Bones of Contention - What drives mergers and acquisitions in emerging markets?

Publikation: Working paperForskning


The objective of the paper is to offer an evaluation of existing theories towards understanding the increase in mergers and acquisitions in an emerging market such as Turkey. A review of the existing theoretical and applied literature suggests that the neoclassical hypothesis (the q theory of investment) lacks in its content both when it comes to accounting for the role of the firm in production and the role of institutions in the process of industrial restructuring. The (revised) q theory is therefore not sufficient towards offering a general theory of mergers and acquisitions that can extend to explain the phenomena in emerging markets.

The different available theoretical hypotheses are confronted with information about acquisitions and financial data for Turkey. There is no evidence that acquirers targeted specific industries (except banking) because of the large firm bias in the sampled transactions. There is also no evidence that acquirers targeted specific firms (high or low performing). Also, there is no evidence that Turkish acquirers came from specific firms (high or low performing or relatively larger firms).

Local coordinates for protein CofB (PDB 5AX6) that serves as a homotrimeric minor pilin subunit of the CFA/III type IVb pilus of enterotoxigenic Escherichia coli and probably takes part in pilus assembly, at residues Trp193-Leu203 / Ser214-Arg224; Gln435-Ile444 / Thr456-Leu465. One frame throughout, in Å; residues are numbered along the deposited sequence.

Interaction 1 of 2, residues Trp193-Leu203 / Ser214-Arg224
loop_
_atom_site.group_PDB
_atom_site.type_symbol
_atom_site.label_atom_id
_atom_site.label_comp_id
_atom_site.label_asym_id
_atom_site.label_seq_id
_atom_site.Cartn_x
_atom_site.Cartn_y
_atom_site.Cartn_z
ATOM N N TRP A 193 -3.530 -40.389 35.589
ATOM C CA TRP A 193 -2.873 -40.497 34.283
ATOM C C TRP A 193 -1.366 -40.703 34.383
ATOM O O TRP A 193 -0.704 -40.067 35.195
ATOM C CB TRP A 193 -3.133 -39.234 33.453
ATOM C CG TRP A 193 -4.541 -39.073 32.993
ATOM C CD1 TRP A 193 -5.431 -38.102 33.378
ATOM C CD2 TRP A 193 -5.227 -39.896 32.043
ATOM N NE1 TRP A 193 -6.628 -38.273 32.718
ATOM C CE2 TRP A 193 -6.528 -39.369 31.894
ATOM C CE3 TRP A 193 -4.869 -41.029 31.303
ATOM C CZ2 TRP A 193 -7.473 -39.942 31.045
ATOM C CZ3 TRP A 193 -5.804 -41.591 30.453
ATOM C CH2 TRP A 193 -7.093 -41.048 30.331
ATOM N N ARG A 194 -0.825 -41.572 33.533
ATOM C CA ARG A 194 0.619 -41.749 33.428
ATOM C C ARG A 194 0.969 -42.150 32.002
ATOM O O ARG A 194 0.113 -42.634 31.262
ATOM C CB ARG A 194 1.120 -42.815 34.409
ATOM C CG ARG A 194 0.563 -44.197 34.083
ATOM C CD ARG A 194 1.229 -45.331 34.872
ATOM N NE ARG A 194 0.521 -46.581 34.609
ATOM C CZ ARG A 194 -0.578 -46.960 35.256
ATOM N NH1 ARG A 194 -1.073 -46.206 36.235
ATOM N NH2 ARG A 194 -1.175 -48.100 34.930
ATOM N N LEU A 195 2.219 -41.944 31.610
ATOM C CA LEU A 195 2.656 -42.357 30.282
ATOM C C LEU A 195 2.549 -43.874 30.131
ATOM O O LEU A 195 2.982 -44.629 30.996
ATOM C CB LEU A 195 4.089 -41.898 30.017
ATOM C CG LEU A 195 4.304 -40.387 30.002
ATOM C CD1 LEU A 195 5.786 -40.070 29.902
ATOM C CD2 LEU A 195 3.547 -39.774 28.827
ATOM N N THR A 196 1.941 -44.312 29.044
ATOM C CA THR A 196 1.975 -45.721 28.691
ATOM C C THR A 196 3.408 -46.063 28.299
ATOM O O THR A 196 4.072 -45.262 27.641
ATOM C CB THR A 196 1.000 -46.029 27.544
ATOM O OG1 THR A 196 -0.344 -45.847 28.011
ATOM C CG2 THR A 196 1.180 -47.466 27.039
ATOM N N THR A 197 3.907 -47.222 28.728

The only patterns that emerge from the analysis is that the institutional hypothesis of clustering in time and by industry is confirmed also for Turkey and that asset matching in Turkey (whether the assets sold went to local or foreign owners) was synergistic in nature except during episodes of financial crisis.

Based on the ex-ante characteristics of firms (including poor performance of vendors and frequent trading of same targets) involved in these events the research suggests that the Turkish M&A market is more a rope pulling contest in a seller’s market than a beauty contest in a buyer’s market.
Antal sider30
StatusUdgivet - 1 maj 2010
Udgivet eksterntJa

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